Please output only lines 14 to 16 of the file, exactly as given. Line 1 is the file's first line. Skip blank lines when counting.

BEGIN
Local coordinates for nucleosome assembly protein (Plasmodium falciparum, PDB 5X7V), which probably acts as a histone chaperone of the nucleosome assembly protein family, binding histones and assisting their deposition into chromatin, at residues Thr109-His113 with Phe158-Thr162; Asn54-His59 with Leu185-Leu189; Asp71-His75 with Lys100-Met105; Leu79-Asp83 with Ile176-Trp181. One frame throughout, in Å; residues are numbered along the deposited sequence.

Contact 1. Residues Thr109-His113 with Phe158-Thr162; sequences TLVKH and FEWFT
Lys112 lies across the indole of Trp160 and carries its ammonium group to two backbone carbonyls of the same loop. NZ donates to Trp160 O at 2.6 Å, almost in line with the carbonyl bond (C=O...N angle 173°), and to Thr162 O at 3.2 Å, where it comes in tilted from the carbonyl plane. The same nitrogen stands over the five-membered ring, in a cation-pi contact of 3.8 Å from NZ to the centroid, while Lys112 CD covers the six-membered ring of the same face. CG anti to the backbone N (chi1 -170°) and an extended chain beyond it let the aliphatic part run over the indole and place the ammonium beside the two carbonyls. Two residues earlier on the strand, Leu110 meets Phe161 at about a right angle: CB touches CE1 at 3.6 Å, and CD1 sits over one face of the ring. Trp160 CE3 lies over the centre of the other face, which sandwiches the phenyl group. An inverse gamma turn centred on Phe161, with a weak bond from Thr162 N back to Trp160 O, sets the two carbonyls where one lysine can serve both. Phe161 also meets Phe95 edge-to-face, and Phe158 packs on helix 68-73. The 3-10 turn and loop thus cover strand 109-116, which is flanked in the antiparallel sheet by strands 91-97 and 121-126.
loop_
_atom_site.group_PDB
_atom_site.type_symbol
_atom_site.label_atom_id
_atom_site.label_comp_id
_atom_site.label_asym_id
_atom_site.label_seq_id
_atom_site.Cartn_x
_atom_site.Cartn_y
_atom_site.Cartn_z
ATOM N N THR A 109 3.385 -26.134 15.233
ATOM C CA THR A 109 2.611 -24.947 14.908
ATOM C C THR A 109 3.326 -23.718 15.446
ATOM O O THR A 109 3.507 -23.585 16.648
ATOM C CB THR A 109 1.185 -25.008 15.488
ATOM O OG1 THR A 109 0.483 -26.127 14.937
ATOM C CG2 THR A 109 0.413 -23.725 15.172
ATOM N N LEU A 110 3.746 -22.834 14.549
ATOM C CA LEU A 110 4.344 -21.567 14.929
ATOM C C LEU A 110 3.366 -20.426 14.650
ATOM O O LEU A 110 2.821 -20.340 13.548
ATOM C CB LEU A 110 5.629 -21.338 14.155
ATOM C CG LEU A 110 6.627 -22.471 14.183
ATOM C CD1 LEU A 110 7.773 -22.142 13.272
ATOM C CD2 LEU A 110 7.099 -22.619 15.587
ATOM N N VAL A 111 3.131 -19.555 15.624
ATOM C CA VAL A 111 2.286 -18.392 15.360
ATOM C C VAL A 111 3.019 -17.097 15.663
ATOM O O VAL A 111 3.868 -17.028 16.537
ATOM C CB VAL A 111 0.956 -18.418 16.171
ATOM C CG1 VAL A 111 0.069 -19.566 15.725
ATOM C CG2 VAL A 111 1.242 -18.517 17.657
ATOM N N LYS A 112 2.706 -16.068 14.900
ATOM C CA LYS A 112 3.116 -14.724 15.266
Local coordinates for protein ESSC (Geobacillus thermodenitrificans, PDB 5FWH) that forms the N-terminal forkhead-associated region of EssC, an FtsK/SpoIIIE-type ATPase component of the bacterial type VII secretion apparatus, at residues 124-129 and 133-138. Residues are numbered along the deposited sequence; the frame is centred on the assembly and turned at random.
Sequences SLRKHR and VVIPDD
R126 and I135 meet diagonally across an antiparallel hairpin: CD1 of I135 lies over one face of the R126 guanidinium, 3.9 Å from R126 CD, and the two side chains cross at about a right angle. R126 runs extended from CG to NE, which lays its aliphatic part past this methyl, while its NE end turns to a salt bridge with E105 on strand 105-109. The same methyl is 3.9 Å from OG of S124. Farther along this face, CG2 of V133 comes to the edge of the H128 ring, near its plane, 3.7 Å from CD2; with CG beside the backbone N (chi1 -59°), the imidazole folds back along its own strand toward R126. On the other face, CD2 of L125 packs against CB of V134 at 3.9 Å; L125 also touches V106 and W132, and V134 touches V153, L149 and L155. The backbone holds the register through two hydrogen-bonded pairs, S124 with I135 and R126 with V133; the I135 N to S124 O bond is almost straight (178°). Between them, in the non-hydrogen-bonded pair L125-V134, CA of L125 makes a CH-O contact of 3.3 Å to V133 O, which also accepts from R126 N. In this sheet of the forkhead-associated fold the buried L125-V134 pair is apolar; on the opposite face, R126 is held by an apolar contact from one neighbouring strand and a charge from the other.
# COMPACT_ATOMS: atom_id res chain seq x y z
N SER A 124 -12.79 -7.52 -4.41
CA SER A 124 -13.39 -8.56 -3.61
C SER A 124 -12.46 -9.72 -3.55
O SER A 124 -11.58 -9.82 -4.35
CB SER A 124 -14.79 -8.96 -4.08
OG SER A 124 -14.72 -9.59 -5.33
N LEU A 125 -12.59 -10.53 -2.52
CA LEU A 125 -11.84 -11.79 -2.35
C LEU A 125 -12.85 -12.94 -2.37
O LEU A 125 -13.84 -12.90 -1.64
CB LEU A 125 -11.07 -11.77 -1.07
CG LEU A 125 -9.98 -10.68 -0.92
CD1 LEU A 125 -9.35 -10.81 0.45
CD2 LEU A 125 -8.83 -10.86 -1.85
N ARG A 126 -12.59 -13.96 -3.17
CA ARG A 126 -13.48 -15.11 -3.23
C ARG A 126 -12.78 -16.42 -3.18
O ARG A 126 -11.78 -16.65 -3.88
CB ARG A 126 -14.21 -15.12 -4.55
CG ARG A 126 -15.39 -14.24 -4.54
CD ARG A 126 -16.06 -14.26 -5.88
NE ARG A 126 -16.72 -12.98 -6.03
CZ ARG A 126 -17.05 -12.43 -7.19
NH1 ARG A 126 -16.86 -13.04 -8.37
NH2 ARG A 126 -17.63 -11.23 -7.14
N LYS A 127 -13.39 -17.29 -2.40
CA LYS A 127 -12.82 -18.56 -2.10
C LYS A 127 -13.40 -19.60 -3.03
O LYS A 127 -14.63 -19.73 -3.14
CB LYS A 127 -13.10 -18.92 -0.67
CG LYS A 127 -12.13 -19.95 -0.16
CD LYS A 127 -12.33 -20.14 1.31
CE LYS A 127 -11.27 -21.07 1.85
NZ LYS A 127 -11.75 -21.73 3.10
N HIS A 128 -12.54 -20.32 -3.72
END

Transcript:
ATOM N N THR A 109 3.385 -26.134 15.233
ATOM C CA THR A 109 2.611 -24.947 14.908
ATOM C C THR A 109 3.326 -23.718 15.446